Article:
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2014 | 44 | 3 |
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Age and growth of three coastal - pelagic tunas (Actinopterygii: Perciformes: Scombridae) in the Florida Straits, USA: blackfin tuna, Thunnus atlanticus, little tunny, Euthynnus alletteratus, and skipjack tuna, Katsuwonus pelamis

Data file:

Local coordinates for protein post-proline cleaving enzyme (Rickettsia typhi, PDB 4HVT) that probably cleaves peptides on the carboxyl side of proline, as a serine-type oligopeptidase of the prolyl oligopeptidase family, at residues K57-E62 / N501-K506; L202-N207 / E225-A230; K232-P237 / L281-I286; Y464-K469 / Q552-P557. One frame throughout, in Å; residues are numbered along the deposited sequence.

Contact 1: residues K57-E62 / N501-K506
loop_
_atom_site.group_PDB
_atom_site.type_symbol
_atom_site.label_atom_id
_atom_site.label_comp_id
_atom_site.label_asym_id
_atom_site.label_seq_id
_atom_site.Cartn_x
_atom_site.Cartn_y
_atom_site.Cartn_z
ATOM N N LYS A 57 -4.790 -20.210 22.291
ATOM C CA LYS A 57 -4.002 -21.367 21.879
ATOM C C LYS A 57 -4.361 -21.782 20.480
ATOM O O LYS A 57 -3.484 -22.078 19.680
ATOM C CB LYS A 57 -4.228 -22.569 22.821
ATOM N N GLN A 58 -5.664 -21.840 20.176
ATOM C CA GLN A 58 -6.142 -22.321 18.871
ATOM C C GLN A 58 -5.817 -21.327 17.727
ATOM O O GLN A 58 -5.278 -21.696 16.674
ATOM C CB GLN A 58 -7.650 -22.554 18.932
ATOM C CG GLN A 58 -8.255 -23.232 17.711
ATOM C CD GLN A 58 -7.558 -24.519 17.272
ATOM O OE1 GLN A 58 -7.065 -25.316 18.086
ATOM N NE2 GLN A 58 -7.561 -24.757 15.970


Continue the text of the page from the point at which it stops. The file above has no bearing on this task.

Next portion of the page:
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Background. Understanding the life history of a species is essential for fully understanding its role within an ecosystem. However, many of the fish species of high ecological value have not been studied due to their less prominent roles in local recreational and commercial fisheries in comparison to other targeted species. These valuable fishes are also important trophic linkages between small neritic fishes and large, economically valuable apex predators. This study describes for the first time the yearly age and growth patterns of three small tuna species inhabiting South Florida (USA) waters: blackfin tuna, Thunnus atlanticus (Lesson, 1831); little tunny, Euthynnus alletteratus (Rafinesque, 1810); and skipjack tuna, Katsuwonus pelamis (Linnaeus, 1758). Materials and Methods. Tuna specimens were collected in two ways: via donations obtained from various fishing tournaments and charter captains in the areas of the Florida Straits as well as hook-and-line catches performed especially for this project. Age determination was based on sagittal otolith hyaline deposition patterns. Marginal increment analysis was used as an indirect validation method. Growth parameters were determined by comparison of the fish fork length and the hyaline band measurements. Results. Two hyaline bands formed each year in all three species—one in winter and one in summer. The von Bertalanffy growth equation produced a growth rate for each species: blackfin tuna, L¥ = 95.34 cm, K = 0.28, and t0 = –1.53; little tunny, L¥ = 77.93 cm, K = 0.69, and t0 = –0.69; and skipjack tuna, L¥ = 112.76 cm, K = 0.24, and t0 = –1.70. Parameters of each resulting von Bertalanffy equation were compared among species showing that little tunny grew the fastest, but skipjack had the largest estimated size. Results were also compared with growth rates currently used in stock assessments by fisheries management organizations, such as the International Commission for the Conservation of Atlantic Tunas (ICCAT). Conclusion. Sectioned otoliths indicate two bands a year for these three species in the Florida Straits. Results were comparable to other studies, with a similar finding of two bands per year in hard parts for these species. Further knowledge of these populations will aid in stock assessments for these species and the ongoing shift to ecosystem-based management plans.
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